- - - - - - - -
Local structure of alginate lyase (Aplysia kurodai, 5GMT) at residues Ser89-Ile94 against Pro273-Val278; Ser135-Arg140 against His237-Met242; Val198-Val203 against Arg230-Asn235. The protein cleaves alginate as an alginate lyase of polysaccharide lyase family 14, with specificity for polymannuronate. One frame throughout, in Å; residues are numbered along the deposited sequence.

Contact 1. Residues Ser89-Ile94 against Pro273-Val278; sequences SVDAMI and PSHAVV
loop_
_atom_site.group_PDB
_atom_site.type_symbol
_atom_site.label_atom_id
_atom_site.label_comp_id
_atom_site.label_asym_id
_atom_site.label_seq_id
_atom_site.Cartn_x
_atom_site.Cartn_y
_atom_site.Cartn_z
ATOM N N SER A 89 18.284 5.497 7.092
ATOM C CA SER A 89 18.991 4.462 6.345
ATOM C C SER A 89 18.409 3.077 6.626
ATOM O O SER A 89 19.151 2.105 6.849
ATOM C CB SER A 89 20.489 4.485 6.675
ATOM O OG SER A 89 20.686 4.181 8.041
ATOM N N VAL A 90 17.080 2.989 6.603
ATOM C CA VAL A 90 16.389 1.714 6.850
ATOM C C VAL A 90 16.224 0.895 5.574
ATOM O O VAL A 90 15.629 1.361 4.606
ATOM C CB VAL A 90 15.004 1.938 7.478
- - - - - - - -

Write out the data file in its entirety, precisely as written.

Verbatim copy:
Local structure of alginate lyase (Aplysia kurodai, 5GMT) at residues Ser89-Ile94 against Pro273-Val278; Ser135-Arg140 against His237-Met242; Val198-Val203 against Arg230-Asn235. The protein cleaves alginate as an alginate lyase of polysaccharide lyase family 14, with specificity for polymannuronate. One frame throughout, in Å; residues are numbered along the deposited sequence.

Contact 1. Residues Ser89-Ile94 against Pro273-Val278; sequences SVDAMI and PSHAVV
loop_
_atom_site.group_PDB
_atom_site.type_symbol
_atom_site.label_atom_id
_atom_site.label_comp_id
_atom_site.label_asym_id
_atom_site.label_seq_id
_atom_site.Cartn_x
_atom_site.Cartn_y
_atom_site.Cartn_z
ATOM N N SER A 89 18.284 5.497 7.092
ATOM C CA SER A 89 18.991 4.462 6.345
ATOM C C SER A 89 18.409 3.077 6.626
ATOM O O SER A 89 19.151 2.105 6.849
ATOM C CB SER A 89 20.489 4.485 6.675
ATOM O OG SER A 89 20.686 4.181 8.041
ATOM N N VAL A 90 17.080 2.989 6.603
ATOM C CA VAL A 90 16.389 1.714 6.850
ATOM C C VAL A 90 16.224 0.895 5.574
ATOM O O VAL A 90 15.629 1.361 4.606
ATOM C CB VAL A 90 15.004 1.938 7.478